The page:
Yesterday (Martin Luther King, Jr. Day in America), the Russian magazine Buro 24/7 published a story about heiress, Artsy investor, and Garage Center for Contemporary Culture founder Dasha Zhukova. In a photo accompanying the article, Zhukova was sitting on a chair held up by a mannequin of a black woman lying on her back, her stiletto-booted feet up in the air.
I actually saw that chair, at Venus Over Manhattan last spring. It was made by Norwegian artist Bjarne Melgaard, in a tribute to pop sculptor Allen Jones. Jones explored fetishism and BDSM in some of his work, including a series of sculptures in the 1960s that used fiberglass women’s bodies as props for furniture. For the show at Venus Over Manhattan — which mainly featured paintings by 20th-century dealer and artist William Copley, curated by Melgaard under the aegis of Big Fat Black Cock, Inc. (red flag #1) — Melgaard re-created Jones’s pieces, except with mannequins showing women of color. (Jones’s were white women.) I found the Melgaard works quite disturbing, and myself confused by their innocent, explanation-less display in an art gallery. But, rather than say anything, I had a Zoolander, “I feel like I’m taking crazy pills” kind of moment.
Zhukova use of it in the Buro 24/7 photo shoot was … unfortunate, to say the least. (After the controversy sprang up yesterday, the magazine cropped the picture on its site, the Huffington Post explains.) She gave Gallerist a statement of apology, saying the chair’s “use in this photo shoot is regrettable as it took the artwork totally out of its intended context, particularly given that Buro 24/7′s release of the article coincided with the important celebration of the life and legacy of Rev. Dr. Martin Luther King, Jr.”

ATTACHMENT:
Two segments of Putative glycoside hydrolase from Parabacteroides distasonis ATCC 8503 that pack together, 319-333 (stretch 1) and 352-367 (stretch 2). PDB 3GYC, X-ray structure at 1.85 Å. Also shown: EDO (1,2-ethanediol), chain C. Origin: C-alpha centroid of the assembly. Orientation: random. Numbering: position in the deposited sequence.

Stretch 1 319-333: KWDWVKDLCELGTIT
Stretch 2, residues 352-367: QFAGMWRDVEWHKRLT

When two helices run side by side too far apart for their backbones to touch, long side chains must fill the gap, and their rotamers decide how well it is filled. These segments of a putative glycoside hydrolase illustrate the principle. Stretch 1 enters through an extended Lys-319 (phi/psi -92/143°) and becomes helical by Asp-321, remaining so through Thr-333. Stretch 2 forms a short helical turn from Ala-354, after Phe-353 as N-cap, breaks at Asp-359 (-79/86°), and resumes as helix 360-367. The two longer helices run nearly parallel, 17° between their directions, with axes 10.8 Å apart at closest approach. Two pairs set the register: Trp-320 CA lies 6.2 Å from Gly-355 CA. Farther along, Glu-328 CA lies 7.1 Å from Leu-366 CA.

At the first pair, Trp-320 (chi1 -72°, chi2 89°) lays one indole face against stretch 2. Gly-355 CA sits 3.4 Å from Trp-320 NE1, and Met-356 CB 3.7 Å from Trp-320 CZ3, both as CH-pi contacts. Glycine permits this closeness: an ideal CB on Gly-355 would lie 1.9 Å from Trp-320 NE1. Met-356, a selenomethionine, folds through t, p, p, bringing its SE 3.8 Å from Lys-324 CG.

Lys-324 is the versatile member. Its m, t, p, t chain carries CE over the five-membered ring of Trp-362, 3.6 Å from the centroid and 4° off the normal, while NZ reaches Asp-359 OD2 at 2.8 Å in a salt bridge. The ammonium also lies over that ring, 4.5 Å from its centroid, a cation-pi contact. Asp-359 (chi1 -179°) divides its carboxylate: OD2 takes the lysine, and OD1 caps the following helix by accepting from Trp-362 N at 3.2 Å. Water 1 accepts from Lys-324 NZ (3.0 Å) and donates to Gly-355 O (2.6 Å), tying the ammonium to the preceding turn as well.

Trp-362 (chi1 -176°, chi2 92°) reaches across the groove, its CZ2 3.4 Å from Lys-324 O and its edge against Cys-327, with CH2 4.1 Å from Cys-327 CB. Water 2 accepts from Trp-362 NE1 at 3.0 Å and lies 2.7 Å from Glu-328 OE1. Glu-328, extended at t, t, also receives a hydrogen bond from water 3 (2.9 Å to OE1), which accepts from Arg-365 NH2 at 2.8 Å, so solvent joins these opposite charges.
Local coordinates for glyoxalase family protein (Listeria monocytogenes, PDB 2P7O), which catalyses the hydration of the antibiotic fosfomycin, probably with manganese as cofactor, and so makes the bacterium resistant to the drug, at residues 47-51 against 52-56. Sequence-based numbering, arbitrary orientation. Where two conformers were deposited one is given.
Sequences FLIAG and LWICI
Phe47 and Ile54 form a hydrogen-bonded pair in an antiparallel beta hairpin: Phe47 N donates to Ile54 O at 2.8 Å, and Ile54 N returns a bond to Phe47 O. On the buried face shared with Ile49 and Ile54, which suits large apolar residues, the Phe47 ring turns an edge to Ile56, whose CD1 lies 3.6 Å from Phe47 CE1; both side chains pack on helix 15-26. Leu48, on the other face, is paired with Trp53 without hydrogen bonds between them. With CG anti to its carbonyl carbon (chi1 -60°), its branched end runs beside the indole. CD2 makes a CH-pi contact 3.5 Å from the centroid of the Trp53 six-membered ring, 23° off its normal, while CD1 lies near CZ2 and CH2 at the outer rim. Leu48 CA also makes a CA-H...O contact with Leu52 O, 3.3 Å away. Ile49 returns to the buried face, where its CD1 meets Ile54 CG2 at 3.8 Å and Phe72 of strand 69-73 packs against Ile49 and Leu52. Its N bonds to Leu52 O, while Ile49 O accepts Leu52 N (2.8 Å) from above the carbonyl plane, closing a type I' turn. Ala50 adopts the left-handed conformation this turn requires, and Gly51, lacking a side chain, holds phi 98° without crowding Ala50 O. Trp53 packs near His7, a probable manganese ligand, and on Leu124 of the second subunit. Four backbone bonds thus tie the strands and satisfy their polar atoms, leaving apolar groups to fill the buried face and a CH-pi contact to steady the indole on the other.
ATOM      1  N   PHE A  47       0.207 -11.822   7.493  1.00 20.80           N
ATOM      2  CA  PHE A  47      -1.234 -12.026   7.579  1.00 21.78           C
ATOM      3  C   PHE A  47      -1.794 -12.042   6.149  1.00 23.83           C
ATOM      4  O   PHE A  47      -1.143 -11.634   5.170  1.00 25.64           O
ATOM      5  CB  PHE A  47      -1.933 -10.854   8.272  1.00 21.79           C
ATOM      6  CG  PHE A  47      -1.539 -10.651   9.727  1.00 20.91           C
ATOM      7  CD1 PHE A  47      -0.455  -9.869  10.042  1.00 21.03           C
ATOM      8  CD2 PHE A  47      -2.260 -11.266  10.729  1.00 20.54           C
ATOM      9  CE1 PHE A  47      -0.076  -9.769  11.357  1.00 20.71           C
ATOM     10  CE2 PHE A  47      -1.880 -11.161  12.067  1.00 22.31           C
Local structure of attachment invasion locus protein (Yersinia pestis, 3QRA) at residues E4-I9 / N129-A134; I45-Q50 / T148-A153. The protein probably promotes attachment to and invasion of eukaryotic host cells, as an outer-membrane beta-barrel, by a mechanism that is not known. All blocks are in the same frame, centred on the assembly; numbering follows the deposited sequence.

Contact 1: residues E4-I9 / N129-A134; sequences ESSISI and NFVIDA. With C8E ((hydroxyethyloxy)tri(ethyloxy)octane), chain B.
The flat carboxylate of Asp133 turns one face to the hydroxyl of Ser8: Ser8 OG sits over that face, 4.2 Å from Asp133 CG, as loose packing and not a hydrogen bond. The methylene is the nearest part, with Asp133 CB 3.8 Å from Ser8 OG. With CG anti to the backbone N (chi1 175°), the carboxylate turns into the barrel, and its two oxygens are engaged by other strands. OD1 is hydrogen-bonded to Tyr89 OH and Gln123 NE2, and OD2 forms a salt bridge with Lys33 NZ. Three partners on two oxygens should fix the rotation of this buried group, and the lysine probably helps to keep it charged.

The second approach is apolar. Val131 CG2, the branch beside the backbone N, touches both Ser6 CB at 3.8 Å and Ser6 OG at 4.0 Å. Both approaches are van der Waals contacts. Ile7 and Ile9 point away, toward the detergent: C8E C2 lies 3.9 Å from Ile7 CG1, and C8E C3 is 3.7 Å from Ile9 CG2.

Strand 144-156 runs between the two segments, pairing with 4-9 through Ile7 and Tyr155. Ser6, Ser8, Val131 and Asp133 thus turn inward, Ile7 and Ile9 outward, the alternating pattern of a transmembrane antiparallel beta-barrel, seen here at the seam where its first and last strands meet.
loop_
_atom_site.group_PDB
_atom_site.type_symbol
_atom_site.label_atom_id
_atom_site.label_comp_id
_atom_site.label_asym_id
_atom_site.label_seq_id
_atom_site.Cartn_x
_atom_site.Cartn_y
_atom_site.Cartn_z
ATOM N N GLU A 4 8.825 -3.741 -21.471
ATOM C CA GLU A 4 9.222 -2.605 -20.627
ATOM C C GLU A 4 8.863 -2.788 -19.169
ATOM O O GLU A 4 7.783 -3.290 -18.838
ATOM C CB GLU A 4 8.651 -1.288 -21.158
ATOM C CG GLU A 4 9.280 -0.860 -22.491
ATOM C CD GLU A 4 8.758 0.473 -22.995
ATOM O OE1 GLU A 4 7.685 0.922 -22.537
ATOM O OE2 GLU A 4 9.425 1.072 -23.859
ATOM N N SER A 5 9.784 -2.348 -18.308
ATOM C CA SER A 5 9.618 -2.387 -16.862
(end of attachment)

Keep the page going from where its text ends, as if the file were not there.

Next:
The object’s very existence, however, is the real issue here. What is its intended context? Zhukova identifies it as “one of a series that reinterprets art historical works from artist Allen Jones as a commentary on gender and racial politics.” But is that really the message the chair — and its accompanying two tables and coat rack — sends? Or, put another way, does a work that’s intended to be a “statement” on something have an obligation to do more than just replicate the awful tropes and stereotypes it claims to comment on?
In this case, the answer seems like a clear “yes.” It’s nearly impossible to find any kind of insightful takeaway from Melgaard’s use of the body of a woman of color — especially considering the piece was made by a white male artist, has been shown by at least one rich, white male dealer and collector (Adam Lindemann), and bought by a rich, white woman collector, who ends up sitting on it to make a fashion statement.
Update, January 22, 2:38pm: Artist Bjarne Melgaard and his dealer, Gavin Brown, have released a bizarre and fairly inexplicable statement in response to the controversy. It says, in part:
These sculptures, made by a self professed ‘homosexual’, expose the latent and residual self hatred in a culture where the inhuman and overpowering presence of violence and catastrophe is imminent. Our tragedy is so evident in our daily experience that Melgaard has nothing left to portray but society in its utter decay. We see this photograph to be extraordinary.
Read the whole thing at Artinfo’s In the Air blog.
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